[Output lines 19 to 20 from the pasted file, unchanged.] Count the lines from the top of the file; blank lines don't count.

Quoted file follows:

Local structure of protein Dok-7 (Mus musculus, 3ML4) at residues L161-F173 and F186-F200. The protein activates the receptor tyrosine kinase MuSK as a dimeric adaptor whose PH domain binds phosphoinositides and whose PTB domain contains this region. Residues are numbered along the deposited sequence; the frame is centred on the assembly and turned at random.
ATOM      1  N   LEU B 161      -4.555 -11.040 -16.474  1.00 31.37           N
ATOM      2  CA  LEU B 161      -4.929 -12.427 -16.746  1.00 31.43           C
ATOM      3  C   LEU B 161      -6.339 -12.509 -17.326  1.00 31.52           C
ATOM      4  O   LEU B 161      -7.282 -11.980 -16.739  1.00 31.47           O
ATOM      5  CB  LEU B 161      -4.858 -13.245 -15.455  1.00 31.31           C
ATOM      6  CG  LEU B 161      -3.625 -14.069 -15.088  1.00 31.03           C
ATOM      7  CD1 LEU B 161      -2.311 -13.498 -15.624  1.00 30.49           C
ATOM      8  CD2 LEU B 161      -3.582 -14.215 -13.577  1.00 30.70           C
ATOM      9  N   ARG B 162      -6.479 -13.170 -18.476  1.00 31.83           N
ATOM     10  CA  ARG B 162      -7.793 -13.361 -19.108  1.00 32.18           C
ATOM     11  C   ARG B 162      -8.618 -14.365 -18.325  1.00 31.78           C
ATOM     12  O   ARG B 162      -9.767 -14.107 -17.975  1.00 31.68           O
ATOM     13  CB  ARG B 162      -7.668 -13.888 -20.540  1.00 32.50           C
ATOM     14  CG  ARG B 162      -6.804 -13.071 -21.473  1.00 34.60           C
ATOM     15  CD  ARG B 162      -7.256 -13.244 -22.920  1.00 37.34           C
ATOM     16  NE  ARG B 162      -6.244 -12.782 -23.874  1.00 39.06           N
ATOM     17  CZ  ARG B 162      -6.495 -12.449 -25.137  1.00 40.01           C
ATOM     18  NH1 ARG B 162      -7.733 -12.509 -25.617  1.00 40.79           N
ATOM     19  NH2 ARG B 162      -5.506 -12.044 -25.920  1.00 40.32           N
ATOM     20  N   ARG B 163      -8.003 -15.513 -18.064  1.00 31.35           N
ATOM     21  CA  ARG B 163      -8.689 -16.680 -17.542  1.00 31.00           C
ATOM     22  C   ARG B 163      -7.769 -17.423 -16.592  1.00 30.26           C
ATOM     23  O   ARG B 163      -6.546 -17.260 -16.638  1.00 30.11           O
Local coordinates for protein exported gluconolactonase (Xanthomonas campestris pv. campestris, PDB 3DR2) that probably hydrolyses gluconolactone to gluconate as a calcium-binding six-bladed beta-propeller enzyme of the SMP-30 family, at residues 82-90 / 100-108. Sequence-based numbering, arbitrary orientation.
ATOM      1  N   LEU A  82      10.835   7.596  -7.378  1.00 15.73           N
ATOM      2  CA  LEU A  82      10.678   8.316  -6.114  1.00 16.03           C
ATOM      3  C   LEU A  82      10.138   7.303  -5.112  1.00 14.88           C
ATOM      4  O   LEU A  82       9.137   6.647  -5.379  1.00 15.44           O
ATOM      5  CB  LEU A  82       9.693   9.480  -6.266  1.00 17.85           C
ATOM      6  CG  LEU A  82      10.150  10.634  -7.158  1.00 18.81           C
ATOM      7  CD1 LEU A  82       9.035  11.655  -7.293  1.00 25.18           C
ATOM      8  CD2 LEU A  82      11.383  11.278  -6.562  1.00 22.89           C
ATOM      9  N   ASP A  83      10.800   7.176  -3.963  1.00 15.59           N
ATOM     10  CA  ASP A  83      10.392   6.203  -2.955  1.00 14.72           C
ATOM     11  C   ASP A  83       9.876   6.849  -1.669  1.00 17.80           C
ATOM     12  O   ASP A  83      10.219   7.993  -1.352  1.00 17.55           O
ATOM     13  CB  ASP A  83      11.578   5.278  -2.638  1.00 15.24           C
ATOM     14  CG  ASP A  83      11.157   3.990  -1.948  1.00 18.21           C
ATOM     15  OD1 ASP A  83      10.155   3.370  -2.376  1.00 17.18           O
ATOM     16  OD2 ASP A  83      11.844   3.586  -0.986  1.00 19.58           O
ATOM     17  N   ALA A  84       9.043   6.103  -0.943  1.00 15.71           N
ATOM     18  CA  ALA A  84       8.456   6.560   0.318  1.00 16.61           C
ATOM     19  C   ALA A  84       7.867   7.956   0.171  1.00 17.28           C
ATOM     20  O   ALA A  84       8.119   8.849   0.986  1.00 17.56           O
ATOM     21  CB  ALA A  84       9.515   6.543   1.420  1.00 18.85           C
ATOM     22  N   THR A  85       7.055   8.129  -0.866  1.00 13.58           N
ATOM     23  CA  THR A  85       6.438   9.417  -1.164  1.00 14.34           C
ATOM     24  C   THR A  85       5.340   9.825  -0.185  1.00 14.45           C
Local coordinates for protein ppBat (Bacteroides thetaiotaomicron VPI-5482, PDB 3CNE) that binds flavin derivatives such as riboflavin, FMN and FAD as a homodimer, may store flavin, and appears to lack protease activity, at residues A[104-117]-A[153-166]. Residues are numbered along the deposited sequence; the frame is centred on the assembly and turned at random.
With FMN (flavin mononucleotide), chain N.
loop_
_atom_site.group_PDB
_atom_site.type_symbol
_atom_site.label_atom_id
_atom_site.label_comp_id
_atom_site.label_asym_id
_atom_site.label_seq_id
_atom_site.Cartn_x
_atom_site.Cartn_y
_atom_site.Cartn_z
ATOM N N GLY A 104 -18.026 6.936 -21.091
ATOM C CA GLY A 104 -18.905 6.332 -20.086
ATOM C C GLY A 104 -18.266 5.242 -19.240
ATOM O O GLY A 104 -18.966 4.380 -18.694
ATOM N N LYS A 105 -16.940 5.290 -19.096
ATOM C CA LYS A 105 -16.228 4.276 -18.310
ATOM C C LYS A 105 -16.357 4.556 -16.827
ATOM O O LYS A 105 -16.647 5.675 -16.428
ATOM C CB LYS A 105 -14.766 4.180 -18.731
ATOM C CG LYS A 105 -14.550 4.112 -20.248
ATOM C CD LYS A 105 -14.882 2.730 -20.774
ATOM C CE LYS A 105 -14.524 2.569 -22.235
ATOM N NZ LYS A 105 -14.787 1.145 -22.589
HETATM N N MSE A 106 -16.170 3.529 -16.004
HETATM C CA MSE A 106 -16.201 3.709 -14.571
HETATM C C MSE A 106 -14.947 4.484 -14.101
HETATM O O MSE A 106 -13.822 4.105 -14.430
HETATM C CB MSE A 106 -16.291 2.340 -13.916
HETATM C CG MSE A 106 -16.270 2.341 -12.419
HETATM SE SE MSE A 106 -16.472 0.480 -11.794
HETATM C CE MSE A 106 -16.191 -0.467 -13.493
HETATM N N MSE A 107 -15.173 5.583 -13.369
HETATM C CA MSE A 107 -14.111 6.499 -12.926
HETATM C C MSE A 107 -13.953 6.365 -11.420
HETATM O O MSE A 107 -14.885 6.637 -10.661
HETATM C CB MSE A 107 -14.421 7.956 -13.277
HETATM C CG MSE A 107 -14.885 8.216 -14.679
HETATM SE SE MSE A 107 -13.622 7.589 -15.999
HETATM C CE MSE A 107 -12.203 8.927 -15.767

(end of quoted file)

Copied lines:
ATOM     18  NH1 ARG B 162      -7.733 -12.509 -25.617  1.00 40.79           N
ATOM     19  NH2 ARG B 162      -5.506 -12.044 -25.920  1.00 40.32           N